In the present study, the authors aimed to investigate the two-cluster solution for AD in a clinic-based sample consisted of all male patients. To the best of our knowledge, there is no published literature regarding the subtyping of AD in Indian and even in the Asians. Further in this study, subtypes were compared with respect to single-nucleotide polymorphisms (SNP) of gamma aminobutyric acid receptor A1 and A2 (GABRA1/A2), 5HT transporter long promoter region (5'HTTLPR), and COMT genes.

   Materials and Methods Top

This was a clinic-based study utilizing cases of AD. In this study, 202 alcohol-dependent male patients, attending the Drug De-addiction and Treatment Centre, Department of Psychiatry, PGIMER, Chandigarh, India, were enrolled by purposive sampling. This tertiary care institute caters to a population from the northern states of India (Punjab, Haryana, Himachal Pradesh, and western Uttar Pradesh) and some western states (Rajasthan). Most of the patients shared a common language and ethnicity. Patients with a history of any other substance abuse/dependence, other than nicotine, were excluded from the study. Patients with mental retardation, or having psychosis, and bipolar disorder were also excluded from the study. The study period was from September 2010 to August 2012. AD was diagnosed by administration of a semi-structured interview by a trained clinician using modified version of SSAGA II.[15] This interview generated the lifetime diagnosis of AD according to the International Classification of Diseases-10 as well as the Diagnostic and Statistical Manual 4th Edition. This same instrument was also applied to diagnose ASPD, CD, and ODD in the study patients. Barratt's Impulsiveness Scale (BIS) was administered for measuring impulsivity. It has a total score of 30 and contains three subscales related to impulsiveness.[16],[17] The first measures motor impulsiveness and lack of perseverance. The second measures cognitive impulsivity by assessing inattention. The third scale evaluates nonplanning impulsivity by scoring lack of self-control and intolerance of cognitive complexity. Finally, Zuckerman's Sensation Seeking Scale (SSS) was developed to evaluate sensation-seeking construct.[18] The latest version (SSS-V) contains four subscales: Thrill and Adventure Seeking (TAS), Boredom Susceptibility (BS), Experience Seeking (ES), and Disinhibiton (DIS). The total SSS score is obtained by summing up the subscale scores. Indian adaptation of the SSS-V was used in the present study.[19] Ethical committee clearance was obtained prior to recruitment of the patients. All patients gave written informed consent to participate in the study. Clinical details, including ethnicity, age at the first use of alcohol and quantity of alcohol consumed (ml/day), duration of alcohol use, duration of dependence, and presence of withdrawal seizures, were assessed and recorded.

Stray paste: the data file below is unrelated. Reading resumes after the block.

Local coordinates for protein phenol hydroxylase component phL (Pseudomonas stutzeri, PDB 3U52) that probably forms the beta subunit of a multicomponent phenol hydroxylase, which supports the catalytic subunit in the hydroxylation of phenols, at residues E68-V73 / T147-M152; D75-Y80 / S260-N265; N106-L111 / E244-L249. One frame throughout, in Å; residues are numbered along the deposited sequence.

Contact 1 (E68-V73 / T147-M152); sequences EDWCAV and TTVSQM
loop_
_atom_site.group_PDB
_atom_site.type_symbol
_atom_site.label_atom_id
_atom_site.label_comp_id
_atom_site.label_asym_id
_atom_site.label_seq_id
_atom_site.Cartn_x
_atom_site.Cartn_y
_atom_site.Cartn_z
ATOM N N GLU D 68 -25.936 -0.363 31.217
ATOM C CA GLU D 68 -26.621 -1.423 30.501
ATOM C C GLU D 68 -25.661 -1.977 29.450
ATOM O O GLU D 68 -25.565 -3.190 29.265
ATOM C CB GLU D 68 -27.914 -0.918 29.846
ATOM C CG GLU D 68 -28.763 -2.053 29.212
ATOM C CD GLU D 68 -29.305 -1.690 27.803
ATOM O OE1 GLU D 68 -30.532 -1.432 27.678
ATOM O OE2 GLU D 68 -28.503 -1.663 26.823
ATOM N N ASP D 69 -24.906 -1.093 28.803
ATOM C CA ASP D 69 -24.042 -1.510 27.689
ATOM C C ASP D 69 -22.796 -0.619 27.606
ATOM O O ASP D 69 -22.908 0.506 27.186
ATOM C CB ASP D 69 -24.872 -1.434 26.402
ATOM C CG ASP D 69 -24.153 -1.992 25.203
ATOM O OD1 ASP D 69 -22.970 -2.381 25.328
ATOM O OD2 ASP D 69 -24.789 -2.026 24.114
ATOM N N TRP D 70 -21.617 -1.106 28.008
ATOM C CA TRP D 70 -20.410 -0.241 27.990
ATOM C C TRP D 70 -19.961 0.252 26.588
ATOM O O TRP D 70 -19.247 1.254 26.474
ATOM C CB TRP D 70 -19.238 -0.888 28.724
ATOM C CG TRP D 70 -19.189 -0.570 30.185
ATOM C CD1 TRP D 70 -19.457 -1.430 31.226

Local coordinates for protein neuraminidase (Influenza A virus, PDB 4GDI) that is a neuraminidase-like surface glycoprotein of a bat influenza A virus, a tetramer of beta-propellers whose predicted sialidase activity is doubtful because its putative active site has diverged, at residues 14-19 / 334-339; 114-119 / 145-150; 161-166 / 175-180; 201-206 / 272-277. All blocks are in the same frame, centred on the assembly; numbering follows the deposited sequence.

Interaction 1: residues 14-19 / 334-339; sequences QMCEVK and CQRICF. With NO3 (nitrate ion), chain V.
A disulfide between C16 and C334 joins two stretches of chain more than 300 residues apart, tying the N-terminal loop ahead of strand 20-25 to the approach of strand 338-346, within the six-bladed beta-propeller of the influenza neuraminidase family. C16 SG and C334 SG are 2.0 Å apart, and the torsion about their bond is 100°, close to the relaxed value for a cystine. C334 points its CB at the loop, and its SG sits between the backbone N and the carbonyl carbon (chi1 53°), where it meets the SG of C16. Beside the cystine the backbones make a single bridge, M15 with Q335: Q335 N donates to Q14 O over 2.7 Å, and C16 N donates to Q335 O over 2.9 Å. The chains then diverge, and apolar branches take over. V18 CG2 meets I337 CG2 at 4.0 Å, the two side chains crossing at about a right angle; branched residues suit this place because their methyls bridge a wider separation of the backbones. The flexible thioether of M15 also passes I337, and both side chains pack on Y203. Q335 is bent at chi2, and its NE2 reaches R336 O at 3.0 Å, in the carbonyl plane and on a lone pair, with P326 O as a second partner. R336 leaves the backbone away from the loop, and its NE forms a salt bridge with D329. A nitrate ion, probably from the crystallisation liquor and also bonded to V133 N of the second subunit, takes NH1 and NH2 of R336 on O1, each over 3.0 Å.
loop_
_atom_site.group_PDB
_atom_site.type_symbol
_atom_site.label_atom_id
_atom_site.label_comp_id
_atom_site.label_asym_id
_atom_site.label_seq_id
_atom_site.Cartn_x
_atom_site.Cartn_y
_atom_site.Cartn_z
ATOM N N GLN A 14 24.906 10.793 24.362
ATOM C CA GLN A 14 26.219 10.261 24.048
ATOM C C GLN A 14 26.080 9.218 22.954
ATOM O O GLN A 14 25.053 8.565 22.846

Genomic DNA extraction and genotyping

Intravenous blood samples (about 6 ml each) were collected in sterile ethylene diaminetetraacetic acid-coated vacutainers and stored at −20°C until processing for DNA extraction was carried out. DNA was isolated from whole blood using the standard organic method (Phenol-Chloroform-Isoamyl). SNP genotyping for all the polymorphisms analyzed in the present study was done using ABI Taqmann assay kits (Life Technologies) by real-time polymerase chain reaction (q-PCR) on ABI 7500 fast real-time PCR system. The oligonucleotide sequence of the probes for different candidate genes studied is described in [Table 1].
Table 1: Context gene sequence of various candidate genes for subgroups of alcohol dependence

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Statistical analysis

Two-step cluster analysis has been used to classify the alcohol-dependent patients. Predetermined two-cluster solution has been sought. The two clusters were compared by independent sample unpaired t-test, with regard to their clinical profile, impulsiveness, and SSS. The genetic association of two clusters with different candidate genes in relation to polymorphic prevalence was evaluated using Chi-square test. Power analysis was performed using Quanto (Version 1.0) ( A two-sided P < 0.05 was considered statistically significant. Genotype distributions were tested for deviation from the Hardy-Weinberg Equilibrium proportions using the HWSIM program.

   Results Top

In the two-step cluster analysis, ASPD and CD were entered as classifying variables. In the two-cluster solution, two subgroups were identified, Cluster 1 with no ASPD and CD and Cluster 2 with 86.4% ASPD and 64.8% CD. The quality of clusters was found to be good (cohesion-separation coefficient = 0.8) [Figure 1]. When the same two-cluster solution was tried entering ODD and ADHD in addition to ASPD and CD, the quality of cluster worsened (cohesion-separation coefficient = 0.7).